To anyone interested in science fiction art and design, Syd Mead will already be well-known. The list of films he’s worked on is intimidating, from Star Trek: The Motion Picture, Blade Runner, TRON, Short Circuit, Aliens, Time Cop, Mission Impossible 3, to Elysium.
He’s worked with numerous companies both abroad and domestic, including Sony, Minolta, United State Steel, Honda, Bandai, and Philips.
My absolute favorite pieces of his deal with some form of transportation or cityscape. He’s adapt at rendering both the idealistic, utopian future, and the post-apocalypse, deteriorated future. In both, the machines stand as a mark of the ingenuity and accomplishments of man.
The centering of the machines in his utopian work leads to a sense that these societies are driven by the sole success of manufacturing and industry, and more specifically, of the transportation industry. It places the machine on the pedestal and grants it status as man’s greatest achievement. It is a symbiotic relationship, but one in which the success of one clearly defines the success of the other.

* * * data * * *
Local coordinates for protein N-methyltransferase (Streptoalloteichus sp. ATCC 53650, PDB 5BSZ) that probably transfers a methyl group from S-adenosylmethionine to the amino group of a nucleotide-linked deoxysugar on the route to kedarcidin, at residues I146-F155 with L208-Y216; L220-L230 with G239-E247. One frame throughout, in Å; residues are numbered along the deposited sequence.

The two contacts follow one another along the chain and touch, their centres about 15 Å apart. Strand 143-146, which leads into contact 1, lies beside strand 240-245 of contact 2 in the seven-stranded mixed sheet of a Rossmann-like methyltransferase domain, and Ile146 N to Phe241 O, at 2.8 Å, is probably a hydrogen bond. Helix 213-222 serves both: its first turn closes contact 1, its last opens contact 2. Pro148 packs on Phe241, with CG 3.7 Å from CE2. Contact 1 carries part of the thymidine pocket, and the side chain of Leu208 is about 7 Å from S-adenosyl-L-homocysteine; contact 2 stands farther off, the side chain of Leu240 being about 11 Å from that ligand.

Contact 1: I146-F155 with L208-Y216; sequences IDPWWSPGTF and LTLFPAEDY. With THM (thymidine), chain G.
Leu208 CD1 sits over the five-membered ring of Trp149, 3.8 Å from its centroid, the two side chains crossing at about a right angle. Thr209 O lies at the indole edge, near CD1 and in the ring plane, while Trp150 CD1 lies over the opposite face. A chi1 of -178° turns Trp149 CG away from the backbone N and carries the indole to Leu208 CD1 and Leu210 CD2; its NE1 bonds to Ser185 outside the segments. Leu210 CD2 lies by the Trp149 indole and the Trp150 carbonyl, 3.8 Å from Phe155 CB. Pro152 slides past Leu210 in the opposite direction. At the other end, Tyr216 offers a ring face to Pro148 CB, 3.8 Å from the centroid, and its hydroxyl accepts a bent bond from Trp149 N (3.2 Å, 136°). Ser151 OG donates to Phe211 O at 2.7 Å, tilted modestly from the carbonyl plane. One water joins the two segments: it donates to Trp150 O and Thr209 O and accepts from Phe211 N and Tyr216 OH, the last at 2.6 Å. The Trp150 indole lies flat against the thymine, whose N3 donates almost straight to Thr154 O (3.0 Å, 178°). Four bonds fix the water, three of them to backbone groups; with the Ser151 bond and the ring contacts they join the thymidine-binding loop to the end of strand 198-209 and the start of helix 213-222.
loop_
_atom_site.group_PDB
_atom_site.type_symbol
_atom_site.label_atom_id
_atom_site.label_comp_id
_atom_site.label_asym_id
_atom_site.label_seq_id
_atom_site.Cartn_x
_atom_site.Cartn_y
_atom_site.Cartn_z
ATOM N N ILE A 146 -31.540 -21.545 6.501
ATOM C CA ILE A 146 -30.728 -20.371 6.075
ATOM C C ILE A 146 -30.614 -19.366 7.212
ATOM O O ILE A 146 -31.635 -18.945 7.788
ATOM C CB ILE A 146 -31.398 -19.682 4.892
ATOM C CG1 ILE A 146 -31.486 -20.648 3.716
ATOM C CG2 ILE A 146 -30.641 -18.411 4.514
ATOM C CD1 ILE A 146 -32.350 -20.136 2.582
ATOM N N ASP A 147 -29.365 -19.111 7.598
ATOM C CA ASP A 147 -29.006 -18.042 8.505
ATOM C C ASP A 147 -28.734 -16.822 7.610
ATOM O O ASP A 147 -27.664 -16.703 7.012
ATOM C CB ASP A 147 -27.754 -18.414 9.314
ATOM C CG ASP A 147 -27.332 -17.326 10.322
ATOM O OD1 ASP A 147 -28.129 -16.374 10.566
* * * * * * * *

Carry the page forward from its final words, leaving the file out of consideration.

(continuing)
In his darker visions of the future, the machine’s existence within its broken-down environment, many times shrouded by other discarded bits of failed industry, stands as a symbol of the past might of societal inventiveness. In these portraits of decaying urban life, the machine most often remains elegant, regardless of visible wear and tear. It is a sign of what was once great—a reminder of the possibilities within an impossible world.
Mead is also a master at designing things that at once feel both a part of the real world and of another. His best work functions to excite the possibilities while at the same time display something that can’t exist. One of my favorite––and one of his most iconic––designs is the Spinner from Blade Runner. With its projected wheels, large cockpit, and smooth back, it is a design that is both impossible yet understated and practical.
In a sense, this stems from a desire inherent in futuristic art to produce something the viewer hasn’t seen before. The tendency is to create things that therefore can’t exist. However, Mead’s creations never seem unnecessarily out of place within their confines. In as much as the machines are the focus of the pieces, the surrounding environment’s function is to either advance the believability of the machine’s existence, or to paint a contrast to it.
These are just a few ways in which his images work. He’s a master at presenting new and exciting ideas, but by using real-life touchstones to do so. There is a tangible quality to his work without grounding it in total reality. In short, he creates dreams—always connected to reality, but never totally bound by it.